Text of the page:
The brand is likely to resonate even more with teens thanks to its latest promotion which ties in with the new Mission Impossible: Rogue Nation film, which is currently showing in cinemas.
Special promotional trays direct consumers to Rollover’s Facebook page where they can win prizes linked to the movie.
Flavoured milk is a big hit with kids and adults. Dairy Crest says Frijj continues to drive a strong rate of sale, making it a must-stock for convenience retailers when considering their back-to-school and snacking offering. Indeed, Kantar Worldpanel data shows that the brand has brought more new shoppers into the flavoured milk category over the past year than any other brand or own brand due, in part, to recent launches.
The five core flavours within the chilled range are full on fudge brownie, choc-a-chocolate, seriously strawberry, mucho cookie dough and burst of banana, all in 471ml bottles, but 250ml bottles of choc-a-chocolate and seriously strawberry are also available.
Frijj 40% Less Sugar was launched earlier this year, in 471ml sized bottles in the two best selling flavours: choc-a-chocolate and seriously strawberry.
According to Dairy Crest, 43% of all Frijj sales are consumed on the go with the brand significantly over-trading versus total on-the-go soft drinks at breakfast, mid-morning and mid-afternoon.
Obviously, Frijj is not the only flavoured milk out there. There’s a strong case for stocking Yazoo as well. Although it is best drunk chilled, it does not require chilling and so can be stored with other ambient lines.
The brand is available in new bottles that are described as better for the environment. They are made of a PET plastic that includes 20% recycled material, rather than the HDPE plastic used in the current bottles. Plus they eliminate the need for an aluminium foil lid.
Brand owner Friesland Campina says the move to new packaging will save two tonnes of waste per year. A new screw-top gives bottles a leak-proof seal.
The new bottles are also easier to recycle, as the body no longer needs separating from the outer sleeve. Instead, the whole package can be popped into the recycling bin.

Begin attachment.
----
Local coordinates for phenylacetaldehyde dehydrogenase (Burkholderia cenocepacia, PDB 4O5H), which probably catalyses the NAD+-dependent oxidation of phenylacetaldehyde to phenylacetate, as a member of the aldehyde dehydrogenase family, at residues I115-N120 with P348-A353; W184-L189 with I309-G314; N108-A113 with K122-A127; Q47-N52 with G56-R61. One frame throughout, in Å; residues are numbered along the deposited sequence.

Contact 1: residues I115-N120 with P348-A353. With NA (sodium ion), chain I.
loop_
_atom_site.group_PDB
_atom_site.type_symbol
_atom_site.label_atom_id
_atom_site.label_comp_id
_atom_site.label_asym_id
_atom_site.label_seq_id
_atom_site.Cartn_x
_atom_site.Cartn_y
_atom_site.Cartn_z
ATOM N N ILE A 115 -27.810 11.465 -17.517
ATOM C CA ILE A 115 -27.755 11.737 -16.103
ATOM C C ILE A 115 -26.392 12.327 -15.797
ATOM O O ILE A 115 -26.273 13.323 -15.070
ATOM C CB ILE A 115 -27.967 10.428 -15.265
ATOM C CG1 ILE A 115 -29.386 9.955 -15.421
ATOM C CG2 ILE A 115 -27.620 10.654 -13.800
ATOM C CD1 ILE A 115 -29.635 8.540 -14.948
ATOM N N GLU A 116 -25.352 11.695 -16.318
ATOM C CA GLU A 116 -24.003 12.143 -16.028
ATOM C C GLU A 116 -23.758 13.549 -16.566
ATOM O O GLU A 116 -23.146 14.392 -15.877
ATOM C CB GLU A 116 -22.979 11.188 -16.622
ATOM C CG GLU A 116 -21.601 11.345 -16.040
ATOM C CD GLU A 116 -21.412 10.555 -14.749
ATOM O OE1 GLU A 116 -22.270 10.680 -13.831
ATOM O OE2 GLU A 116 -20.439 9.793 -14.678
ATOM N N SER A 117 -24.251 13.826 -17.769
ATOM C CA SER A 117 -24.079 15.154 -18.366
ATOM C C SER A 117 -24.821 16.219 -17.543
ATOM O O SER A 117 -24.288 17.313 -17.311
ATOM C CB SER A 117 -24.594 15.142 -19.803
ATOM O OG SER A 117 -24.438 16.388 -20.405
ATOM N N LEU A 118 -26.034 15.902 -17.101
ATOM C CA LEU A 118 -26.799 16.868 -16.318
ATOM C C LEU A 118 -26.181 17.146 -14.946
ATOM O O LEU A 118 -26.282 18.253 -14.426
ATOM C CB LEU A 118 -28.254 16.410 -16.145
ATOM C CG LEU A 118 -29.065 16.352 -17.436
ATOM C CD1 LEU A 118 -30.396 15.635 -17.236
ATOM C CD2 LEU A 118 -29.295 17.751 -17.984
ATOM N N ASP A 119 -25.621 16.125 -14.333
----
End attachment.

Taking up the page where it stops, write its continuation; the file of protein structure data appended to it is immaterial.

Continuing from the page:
The changeover from the existing HDPE bottles started on the 300ml size and will spread to other Yazoo sizes over the course of the rest of the year.
The official line
Inspire your customers with ideas for making healthier lunches
If you want to find out what the official advice on healthy children’s lunchboxes is and pass it on to your customers, then look no further than the NHS Livewell website (www.nhs.uk/livewell).
It says a balanced packed lunch should contain these food groups: starchy foods (bread, rice, potatoes and pasta and so on); protein foods including meat, fish, eggs and beans; a dairy item such as cheese or a yogurt; vegetables or salad; and a portion of fruit.
To ensure lunches don’t get boring it advises swapping sandwiches for bagels, pitta bread, wraps and baguettes - using brown, wholemeal or seeded bread rather than white.
The website says that children often like food that they can eat with their fingers, so suggests including chopped carrots or peppers, with hummus or cottage cheese as a dip, in lunchboxes.
It points out that it may take a while for children to get used to having a healthier lunchbox, but advises parents to persevere for the sake of their children’s health.